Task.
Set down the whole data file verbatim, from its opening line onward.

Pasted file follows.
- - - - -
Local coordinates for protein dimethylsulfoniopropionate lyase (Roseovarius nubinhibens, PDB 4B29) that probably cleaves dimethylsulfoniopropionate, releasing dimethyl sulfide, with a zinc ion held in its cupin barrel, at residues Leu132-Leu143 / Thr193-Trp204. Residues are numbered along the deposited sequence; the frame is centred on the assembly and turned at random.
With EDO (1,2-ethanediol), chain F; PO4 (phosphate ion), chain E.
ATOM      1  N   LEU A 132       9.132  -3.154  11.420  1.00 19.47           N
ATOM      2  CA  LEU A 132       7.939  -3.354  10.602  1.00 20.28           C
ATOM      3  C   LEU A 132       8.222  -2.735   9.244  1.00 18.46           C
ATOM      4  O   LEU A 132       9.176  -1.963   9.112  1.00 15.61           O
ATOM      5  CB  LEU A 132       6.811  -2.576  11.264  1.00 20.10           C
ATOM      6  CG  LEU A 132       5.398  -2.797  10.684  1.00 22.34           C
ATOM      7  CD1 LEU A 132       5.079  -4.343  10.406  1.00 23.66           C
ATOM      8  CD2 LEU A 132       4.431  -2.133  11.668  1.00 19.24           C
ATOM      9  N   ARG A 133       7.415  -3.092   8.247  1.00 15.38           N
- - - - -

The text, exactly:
Local coordinates for protein dimethylsulfoniopropionate lyase (Roseovarius nubinhibens, PDB 4B29) that probably cleaves dimethylsulfoniopropionate, releasing dimethyl sulfide, with a zinc ion held in its cupin barrel, at residues Leu132-Leu143 / Thr193-Trp204. Residues are numbered along the deposited sequence; the frame is centred on the assembly and turned at random.
With EDO (1,2-ethanediol), chain F; PO4 (phosphate ion), chain E.
ATOM      1  N   LEU A 132       9.132  -3.154  11.420  1.00 19.47           N
ATOM      2  CA  LEU A 132       7.939  -3.354  10.602  1.00 20.28           C
ATOM      3  C   LEU A 132       8.222  -2.735   9.244  1.00 18.46           C
ATOM      4  O   LEU A 132       9.176  -1.963   9.112  1.00 15.61           O
ATOM      5  CB  LEU A 132       6.811  -2.576  11.264  1.00 20.10           C
ATOM      6  CG  LEU A 132       5.398  -2.797  10.684  1.00 22.34           C
ATOM      7  CD1 LEU A 132       5.079  -4.343  10.406  1.00 23.66           C
ATOM      8  CD2 LEU A 132       4.431  -2.133  11.668  1.00 19.24           C
ATOM      9  N   ARG A 133       7.415  -3.092   8.247  1.00 15.38           N